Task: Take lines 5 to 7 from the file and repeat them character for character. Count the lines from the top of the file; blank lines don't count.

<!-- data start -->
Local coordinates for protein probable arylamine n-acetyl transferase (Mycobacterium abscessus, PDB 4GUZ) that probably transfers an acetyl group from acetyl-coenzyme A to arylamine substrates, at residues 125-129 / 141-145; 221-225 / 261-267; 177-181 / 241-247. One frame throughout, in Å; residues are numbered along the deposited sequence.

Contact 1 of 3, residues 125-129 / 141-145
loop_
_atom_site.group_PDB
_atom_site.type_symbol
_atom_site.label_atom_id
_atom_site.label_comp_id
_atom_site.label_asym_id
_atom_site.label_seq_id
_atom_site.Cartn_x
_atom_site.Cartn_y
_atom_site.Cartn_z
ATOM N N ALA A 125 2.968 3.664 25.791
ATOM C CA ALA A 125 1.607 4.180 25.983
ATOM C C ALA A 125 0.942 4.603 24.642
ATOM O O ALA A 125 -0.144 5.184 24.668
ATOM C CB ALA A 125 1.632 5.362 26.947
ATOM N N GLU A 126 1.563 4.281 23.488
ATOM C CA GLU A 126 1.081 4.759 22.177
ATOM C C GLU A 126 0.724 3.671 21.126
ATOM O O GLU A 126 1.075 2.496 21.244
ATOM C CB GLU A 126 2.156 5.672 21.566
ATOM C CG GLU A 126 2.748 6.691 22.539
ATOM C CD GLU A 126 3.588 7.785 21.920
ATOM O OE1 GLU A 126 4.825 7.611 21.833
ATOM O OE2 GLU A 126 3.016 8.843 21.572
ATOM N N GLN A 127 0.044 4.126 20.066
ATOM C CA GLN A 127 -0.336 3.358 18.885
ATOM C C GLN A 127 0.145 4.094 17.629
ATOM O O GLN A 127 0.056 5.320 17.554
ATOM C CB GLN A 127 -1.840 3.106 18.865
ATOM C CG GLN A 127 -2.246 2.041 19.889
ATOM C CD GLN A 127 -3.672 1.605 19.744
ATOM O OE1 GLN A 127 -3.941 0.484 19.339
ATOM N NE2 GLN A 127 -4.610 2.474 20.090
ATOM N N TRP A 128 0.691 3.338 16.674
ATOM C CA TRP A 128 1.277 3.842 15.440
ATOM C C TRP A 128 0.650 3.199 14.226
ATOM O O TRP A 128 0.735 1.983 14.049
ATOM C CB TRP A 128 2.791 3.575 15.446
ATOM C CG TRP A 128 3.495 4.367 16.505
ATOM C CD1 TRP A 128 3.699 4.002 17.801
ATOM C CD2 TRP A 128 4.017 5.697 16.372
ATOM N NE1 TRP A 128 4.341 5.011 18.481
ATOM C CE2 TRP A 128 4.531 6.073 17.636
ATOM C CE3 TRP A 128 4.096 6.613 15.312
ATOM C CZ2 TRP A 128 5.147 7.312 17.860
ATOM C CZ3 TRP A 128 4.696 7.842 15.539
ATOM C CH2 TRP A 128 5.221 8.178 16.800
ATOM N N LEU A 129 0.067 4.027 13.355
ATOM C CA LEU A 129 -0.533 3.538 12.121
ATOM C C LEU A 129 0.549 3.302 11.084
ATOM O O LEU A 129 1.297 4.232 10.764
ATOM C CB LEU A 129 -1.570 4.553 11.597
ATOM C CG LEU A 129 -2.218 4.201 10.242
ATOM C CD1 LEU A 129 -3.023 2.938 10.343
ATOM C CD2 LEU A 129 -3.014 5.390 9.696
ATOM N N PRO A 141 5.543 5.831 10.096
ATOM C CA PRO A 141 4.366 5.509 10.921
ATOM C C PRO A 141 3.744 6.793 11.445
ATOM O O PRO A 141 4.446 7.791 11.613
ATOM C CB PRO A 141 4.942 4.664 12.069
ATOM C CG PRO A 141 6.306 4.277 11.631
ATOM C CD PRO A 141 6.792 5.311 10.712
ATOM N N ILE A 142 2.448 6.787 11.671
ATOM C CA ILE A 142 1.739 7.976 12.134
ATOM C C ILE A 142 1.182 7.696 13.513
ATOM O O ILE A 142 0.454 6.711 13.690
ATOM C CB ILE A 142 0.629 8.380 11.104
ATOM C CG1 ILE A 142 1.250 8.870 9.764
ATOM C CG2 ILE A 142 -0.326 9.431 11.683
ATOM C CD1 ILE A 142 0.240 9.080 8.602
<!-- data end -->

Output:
_atom_site.type_symbol
_atom_site.label_atom_id
_atom_site.label_comp_id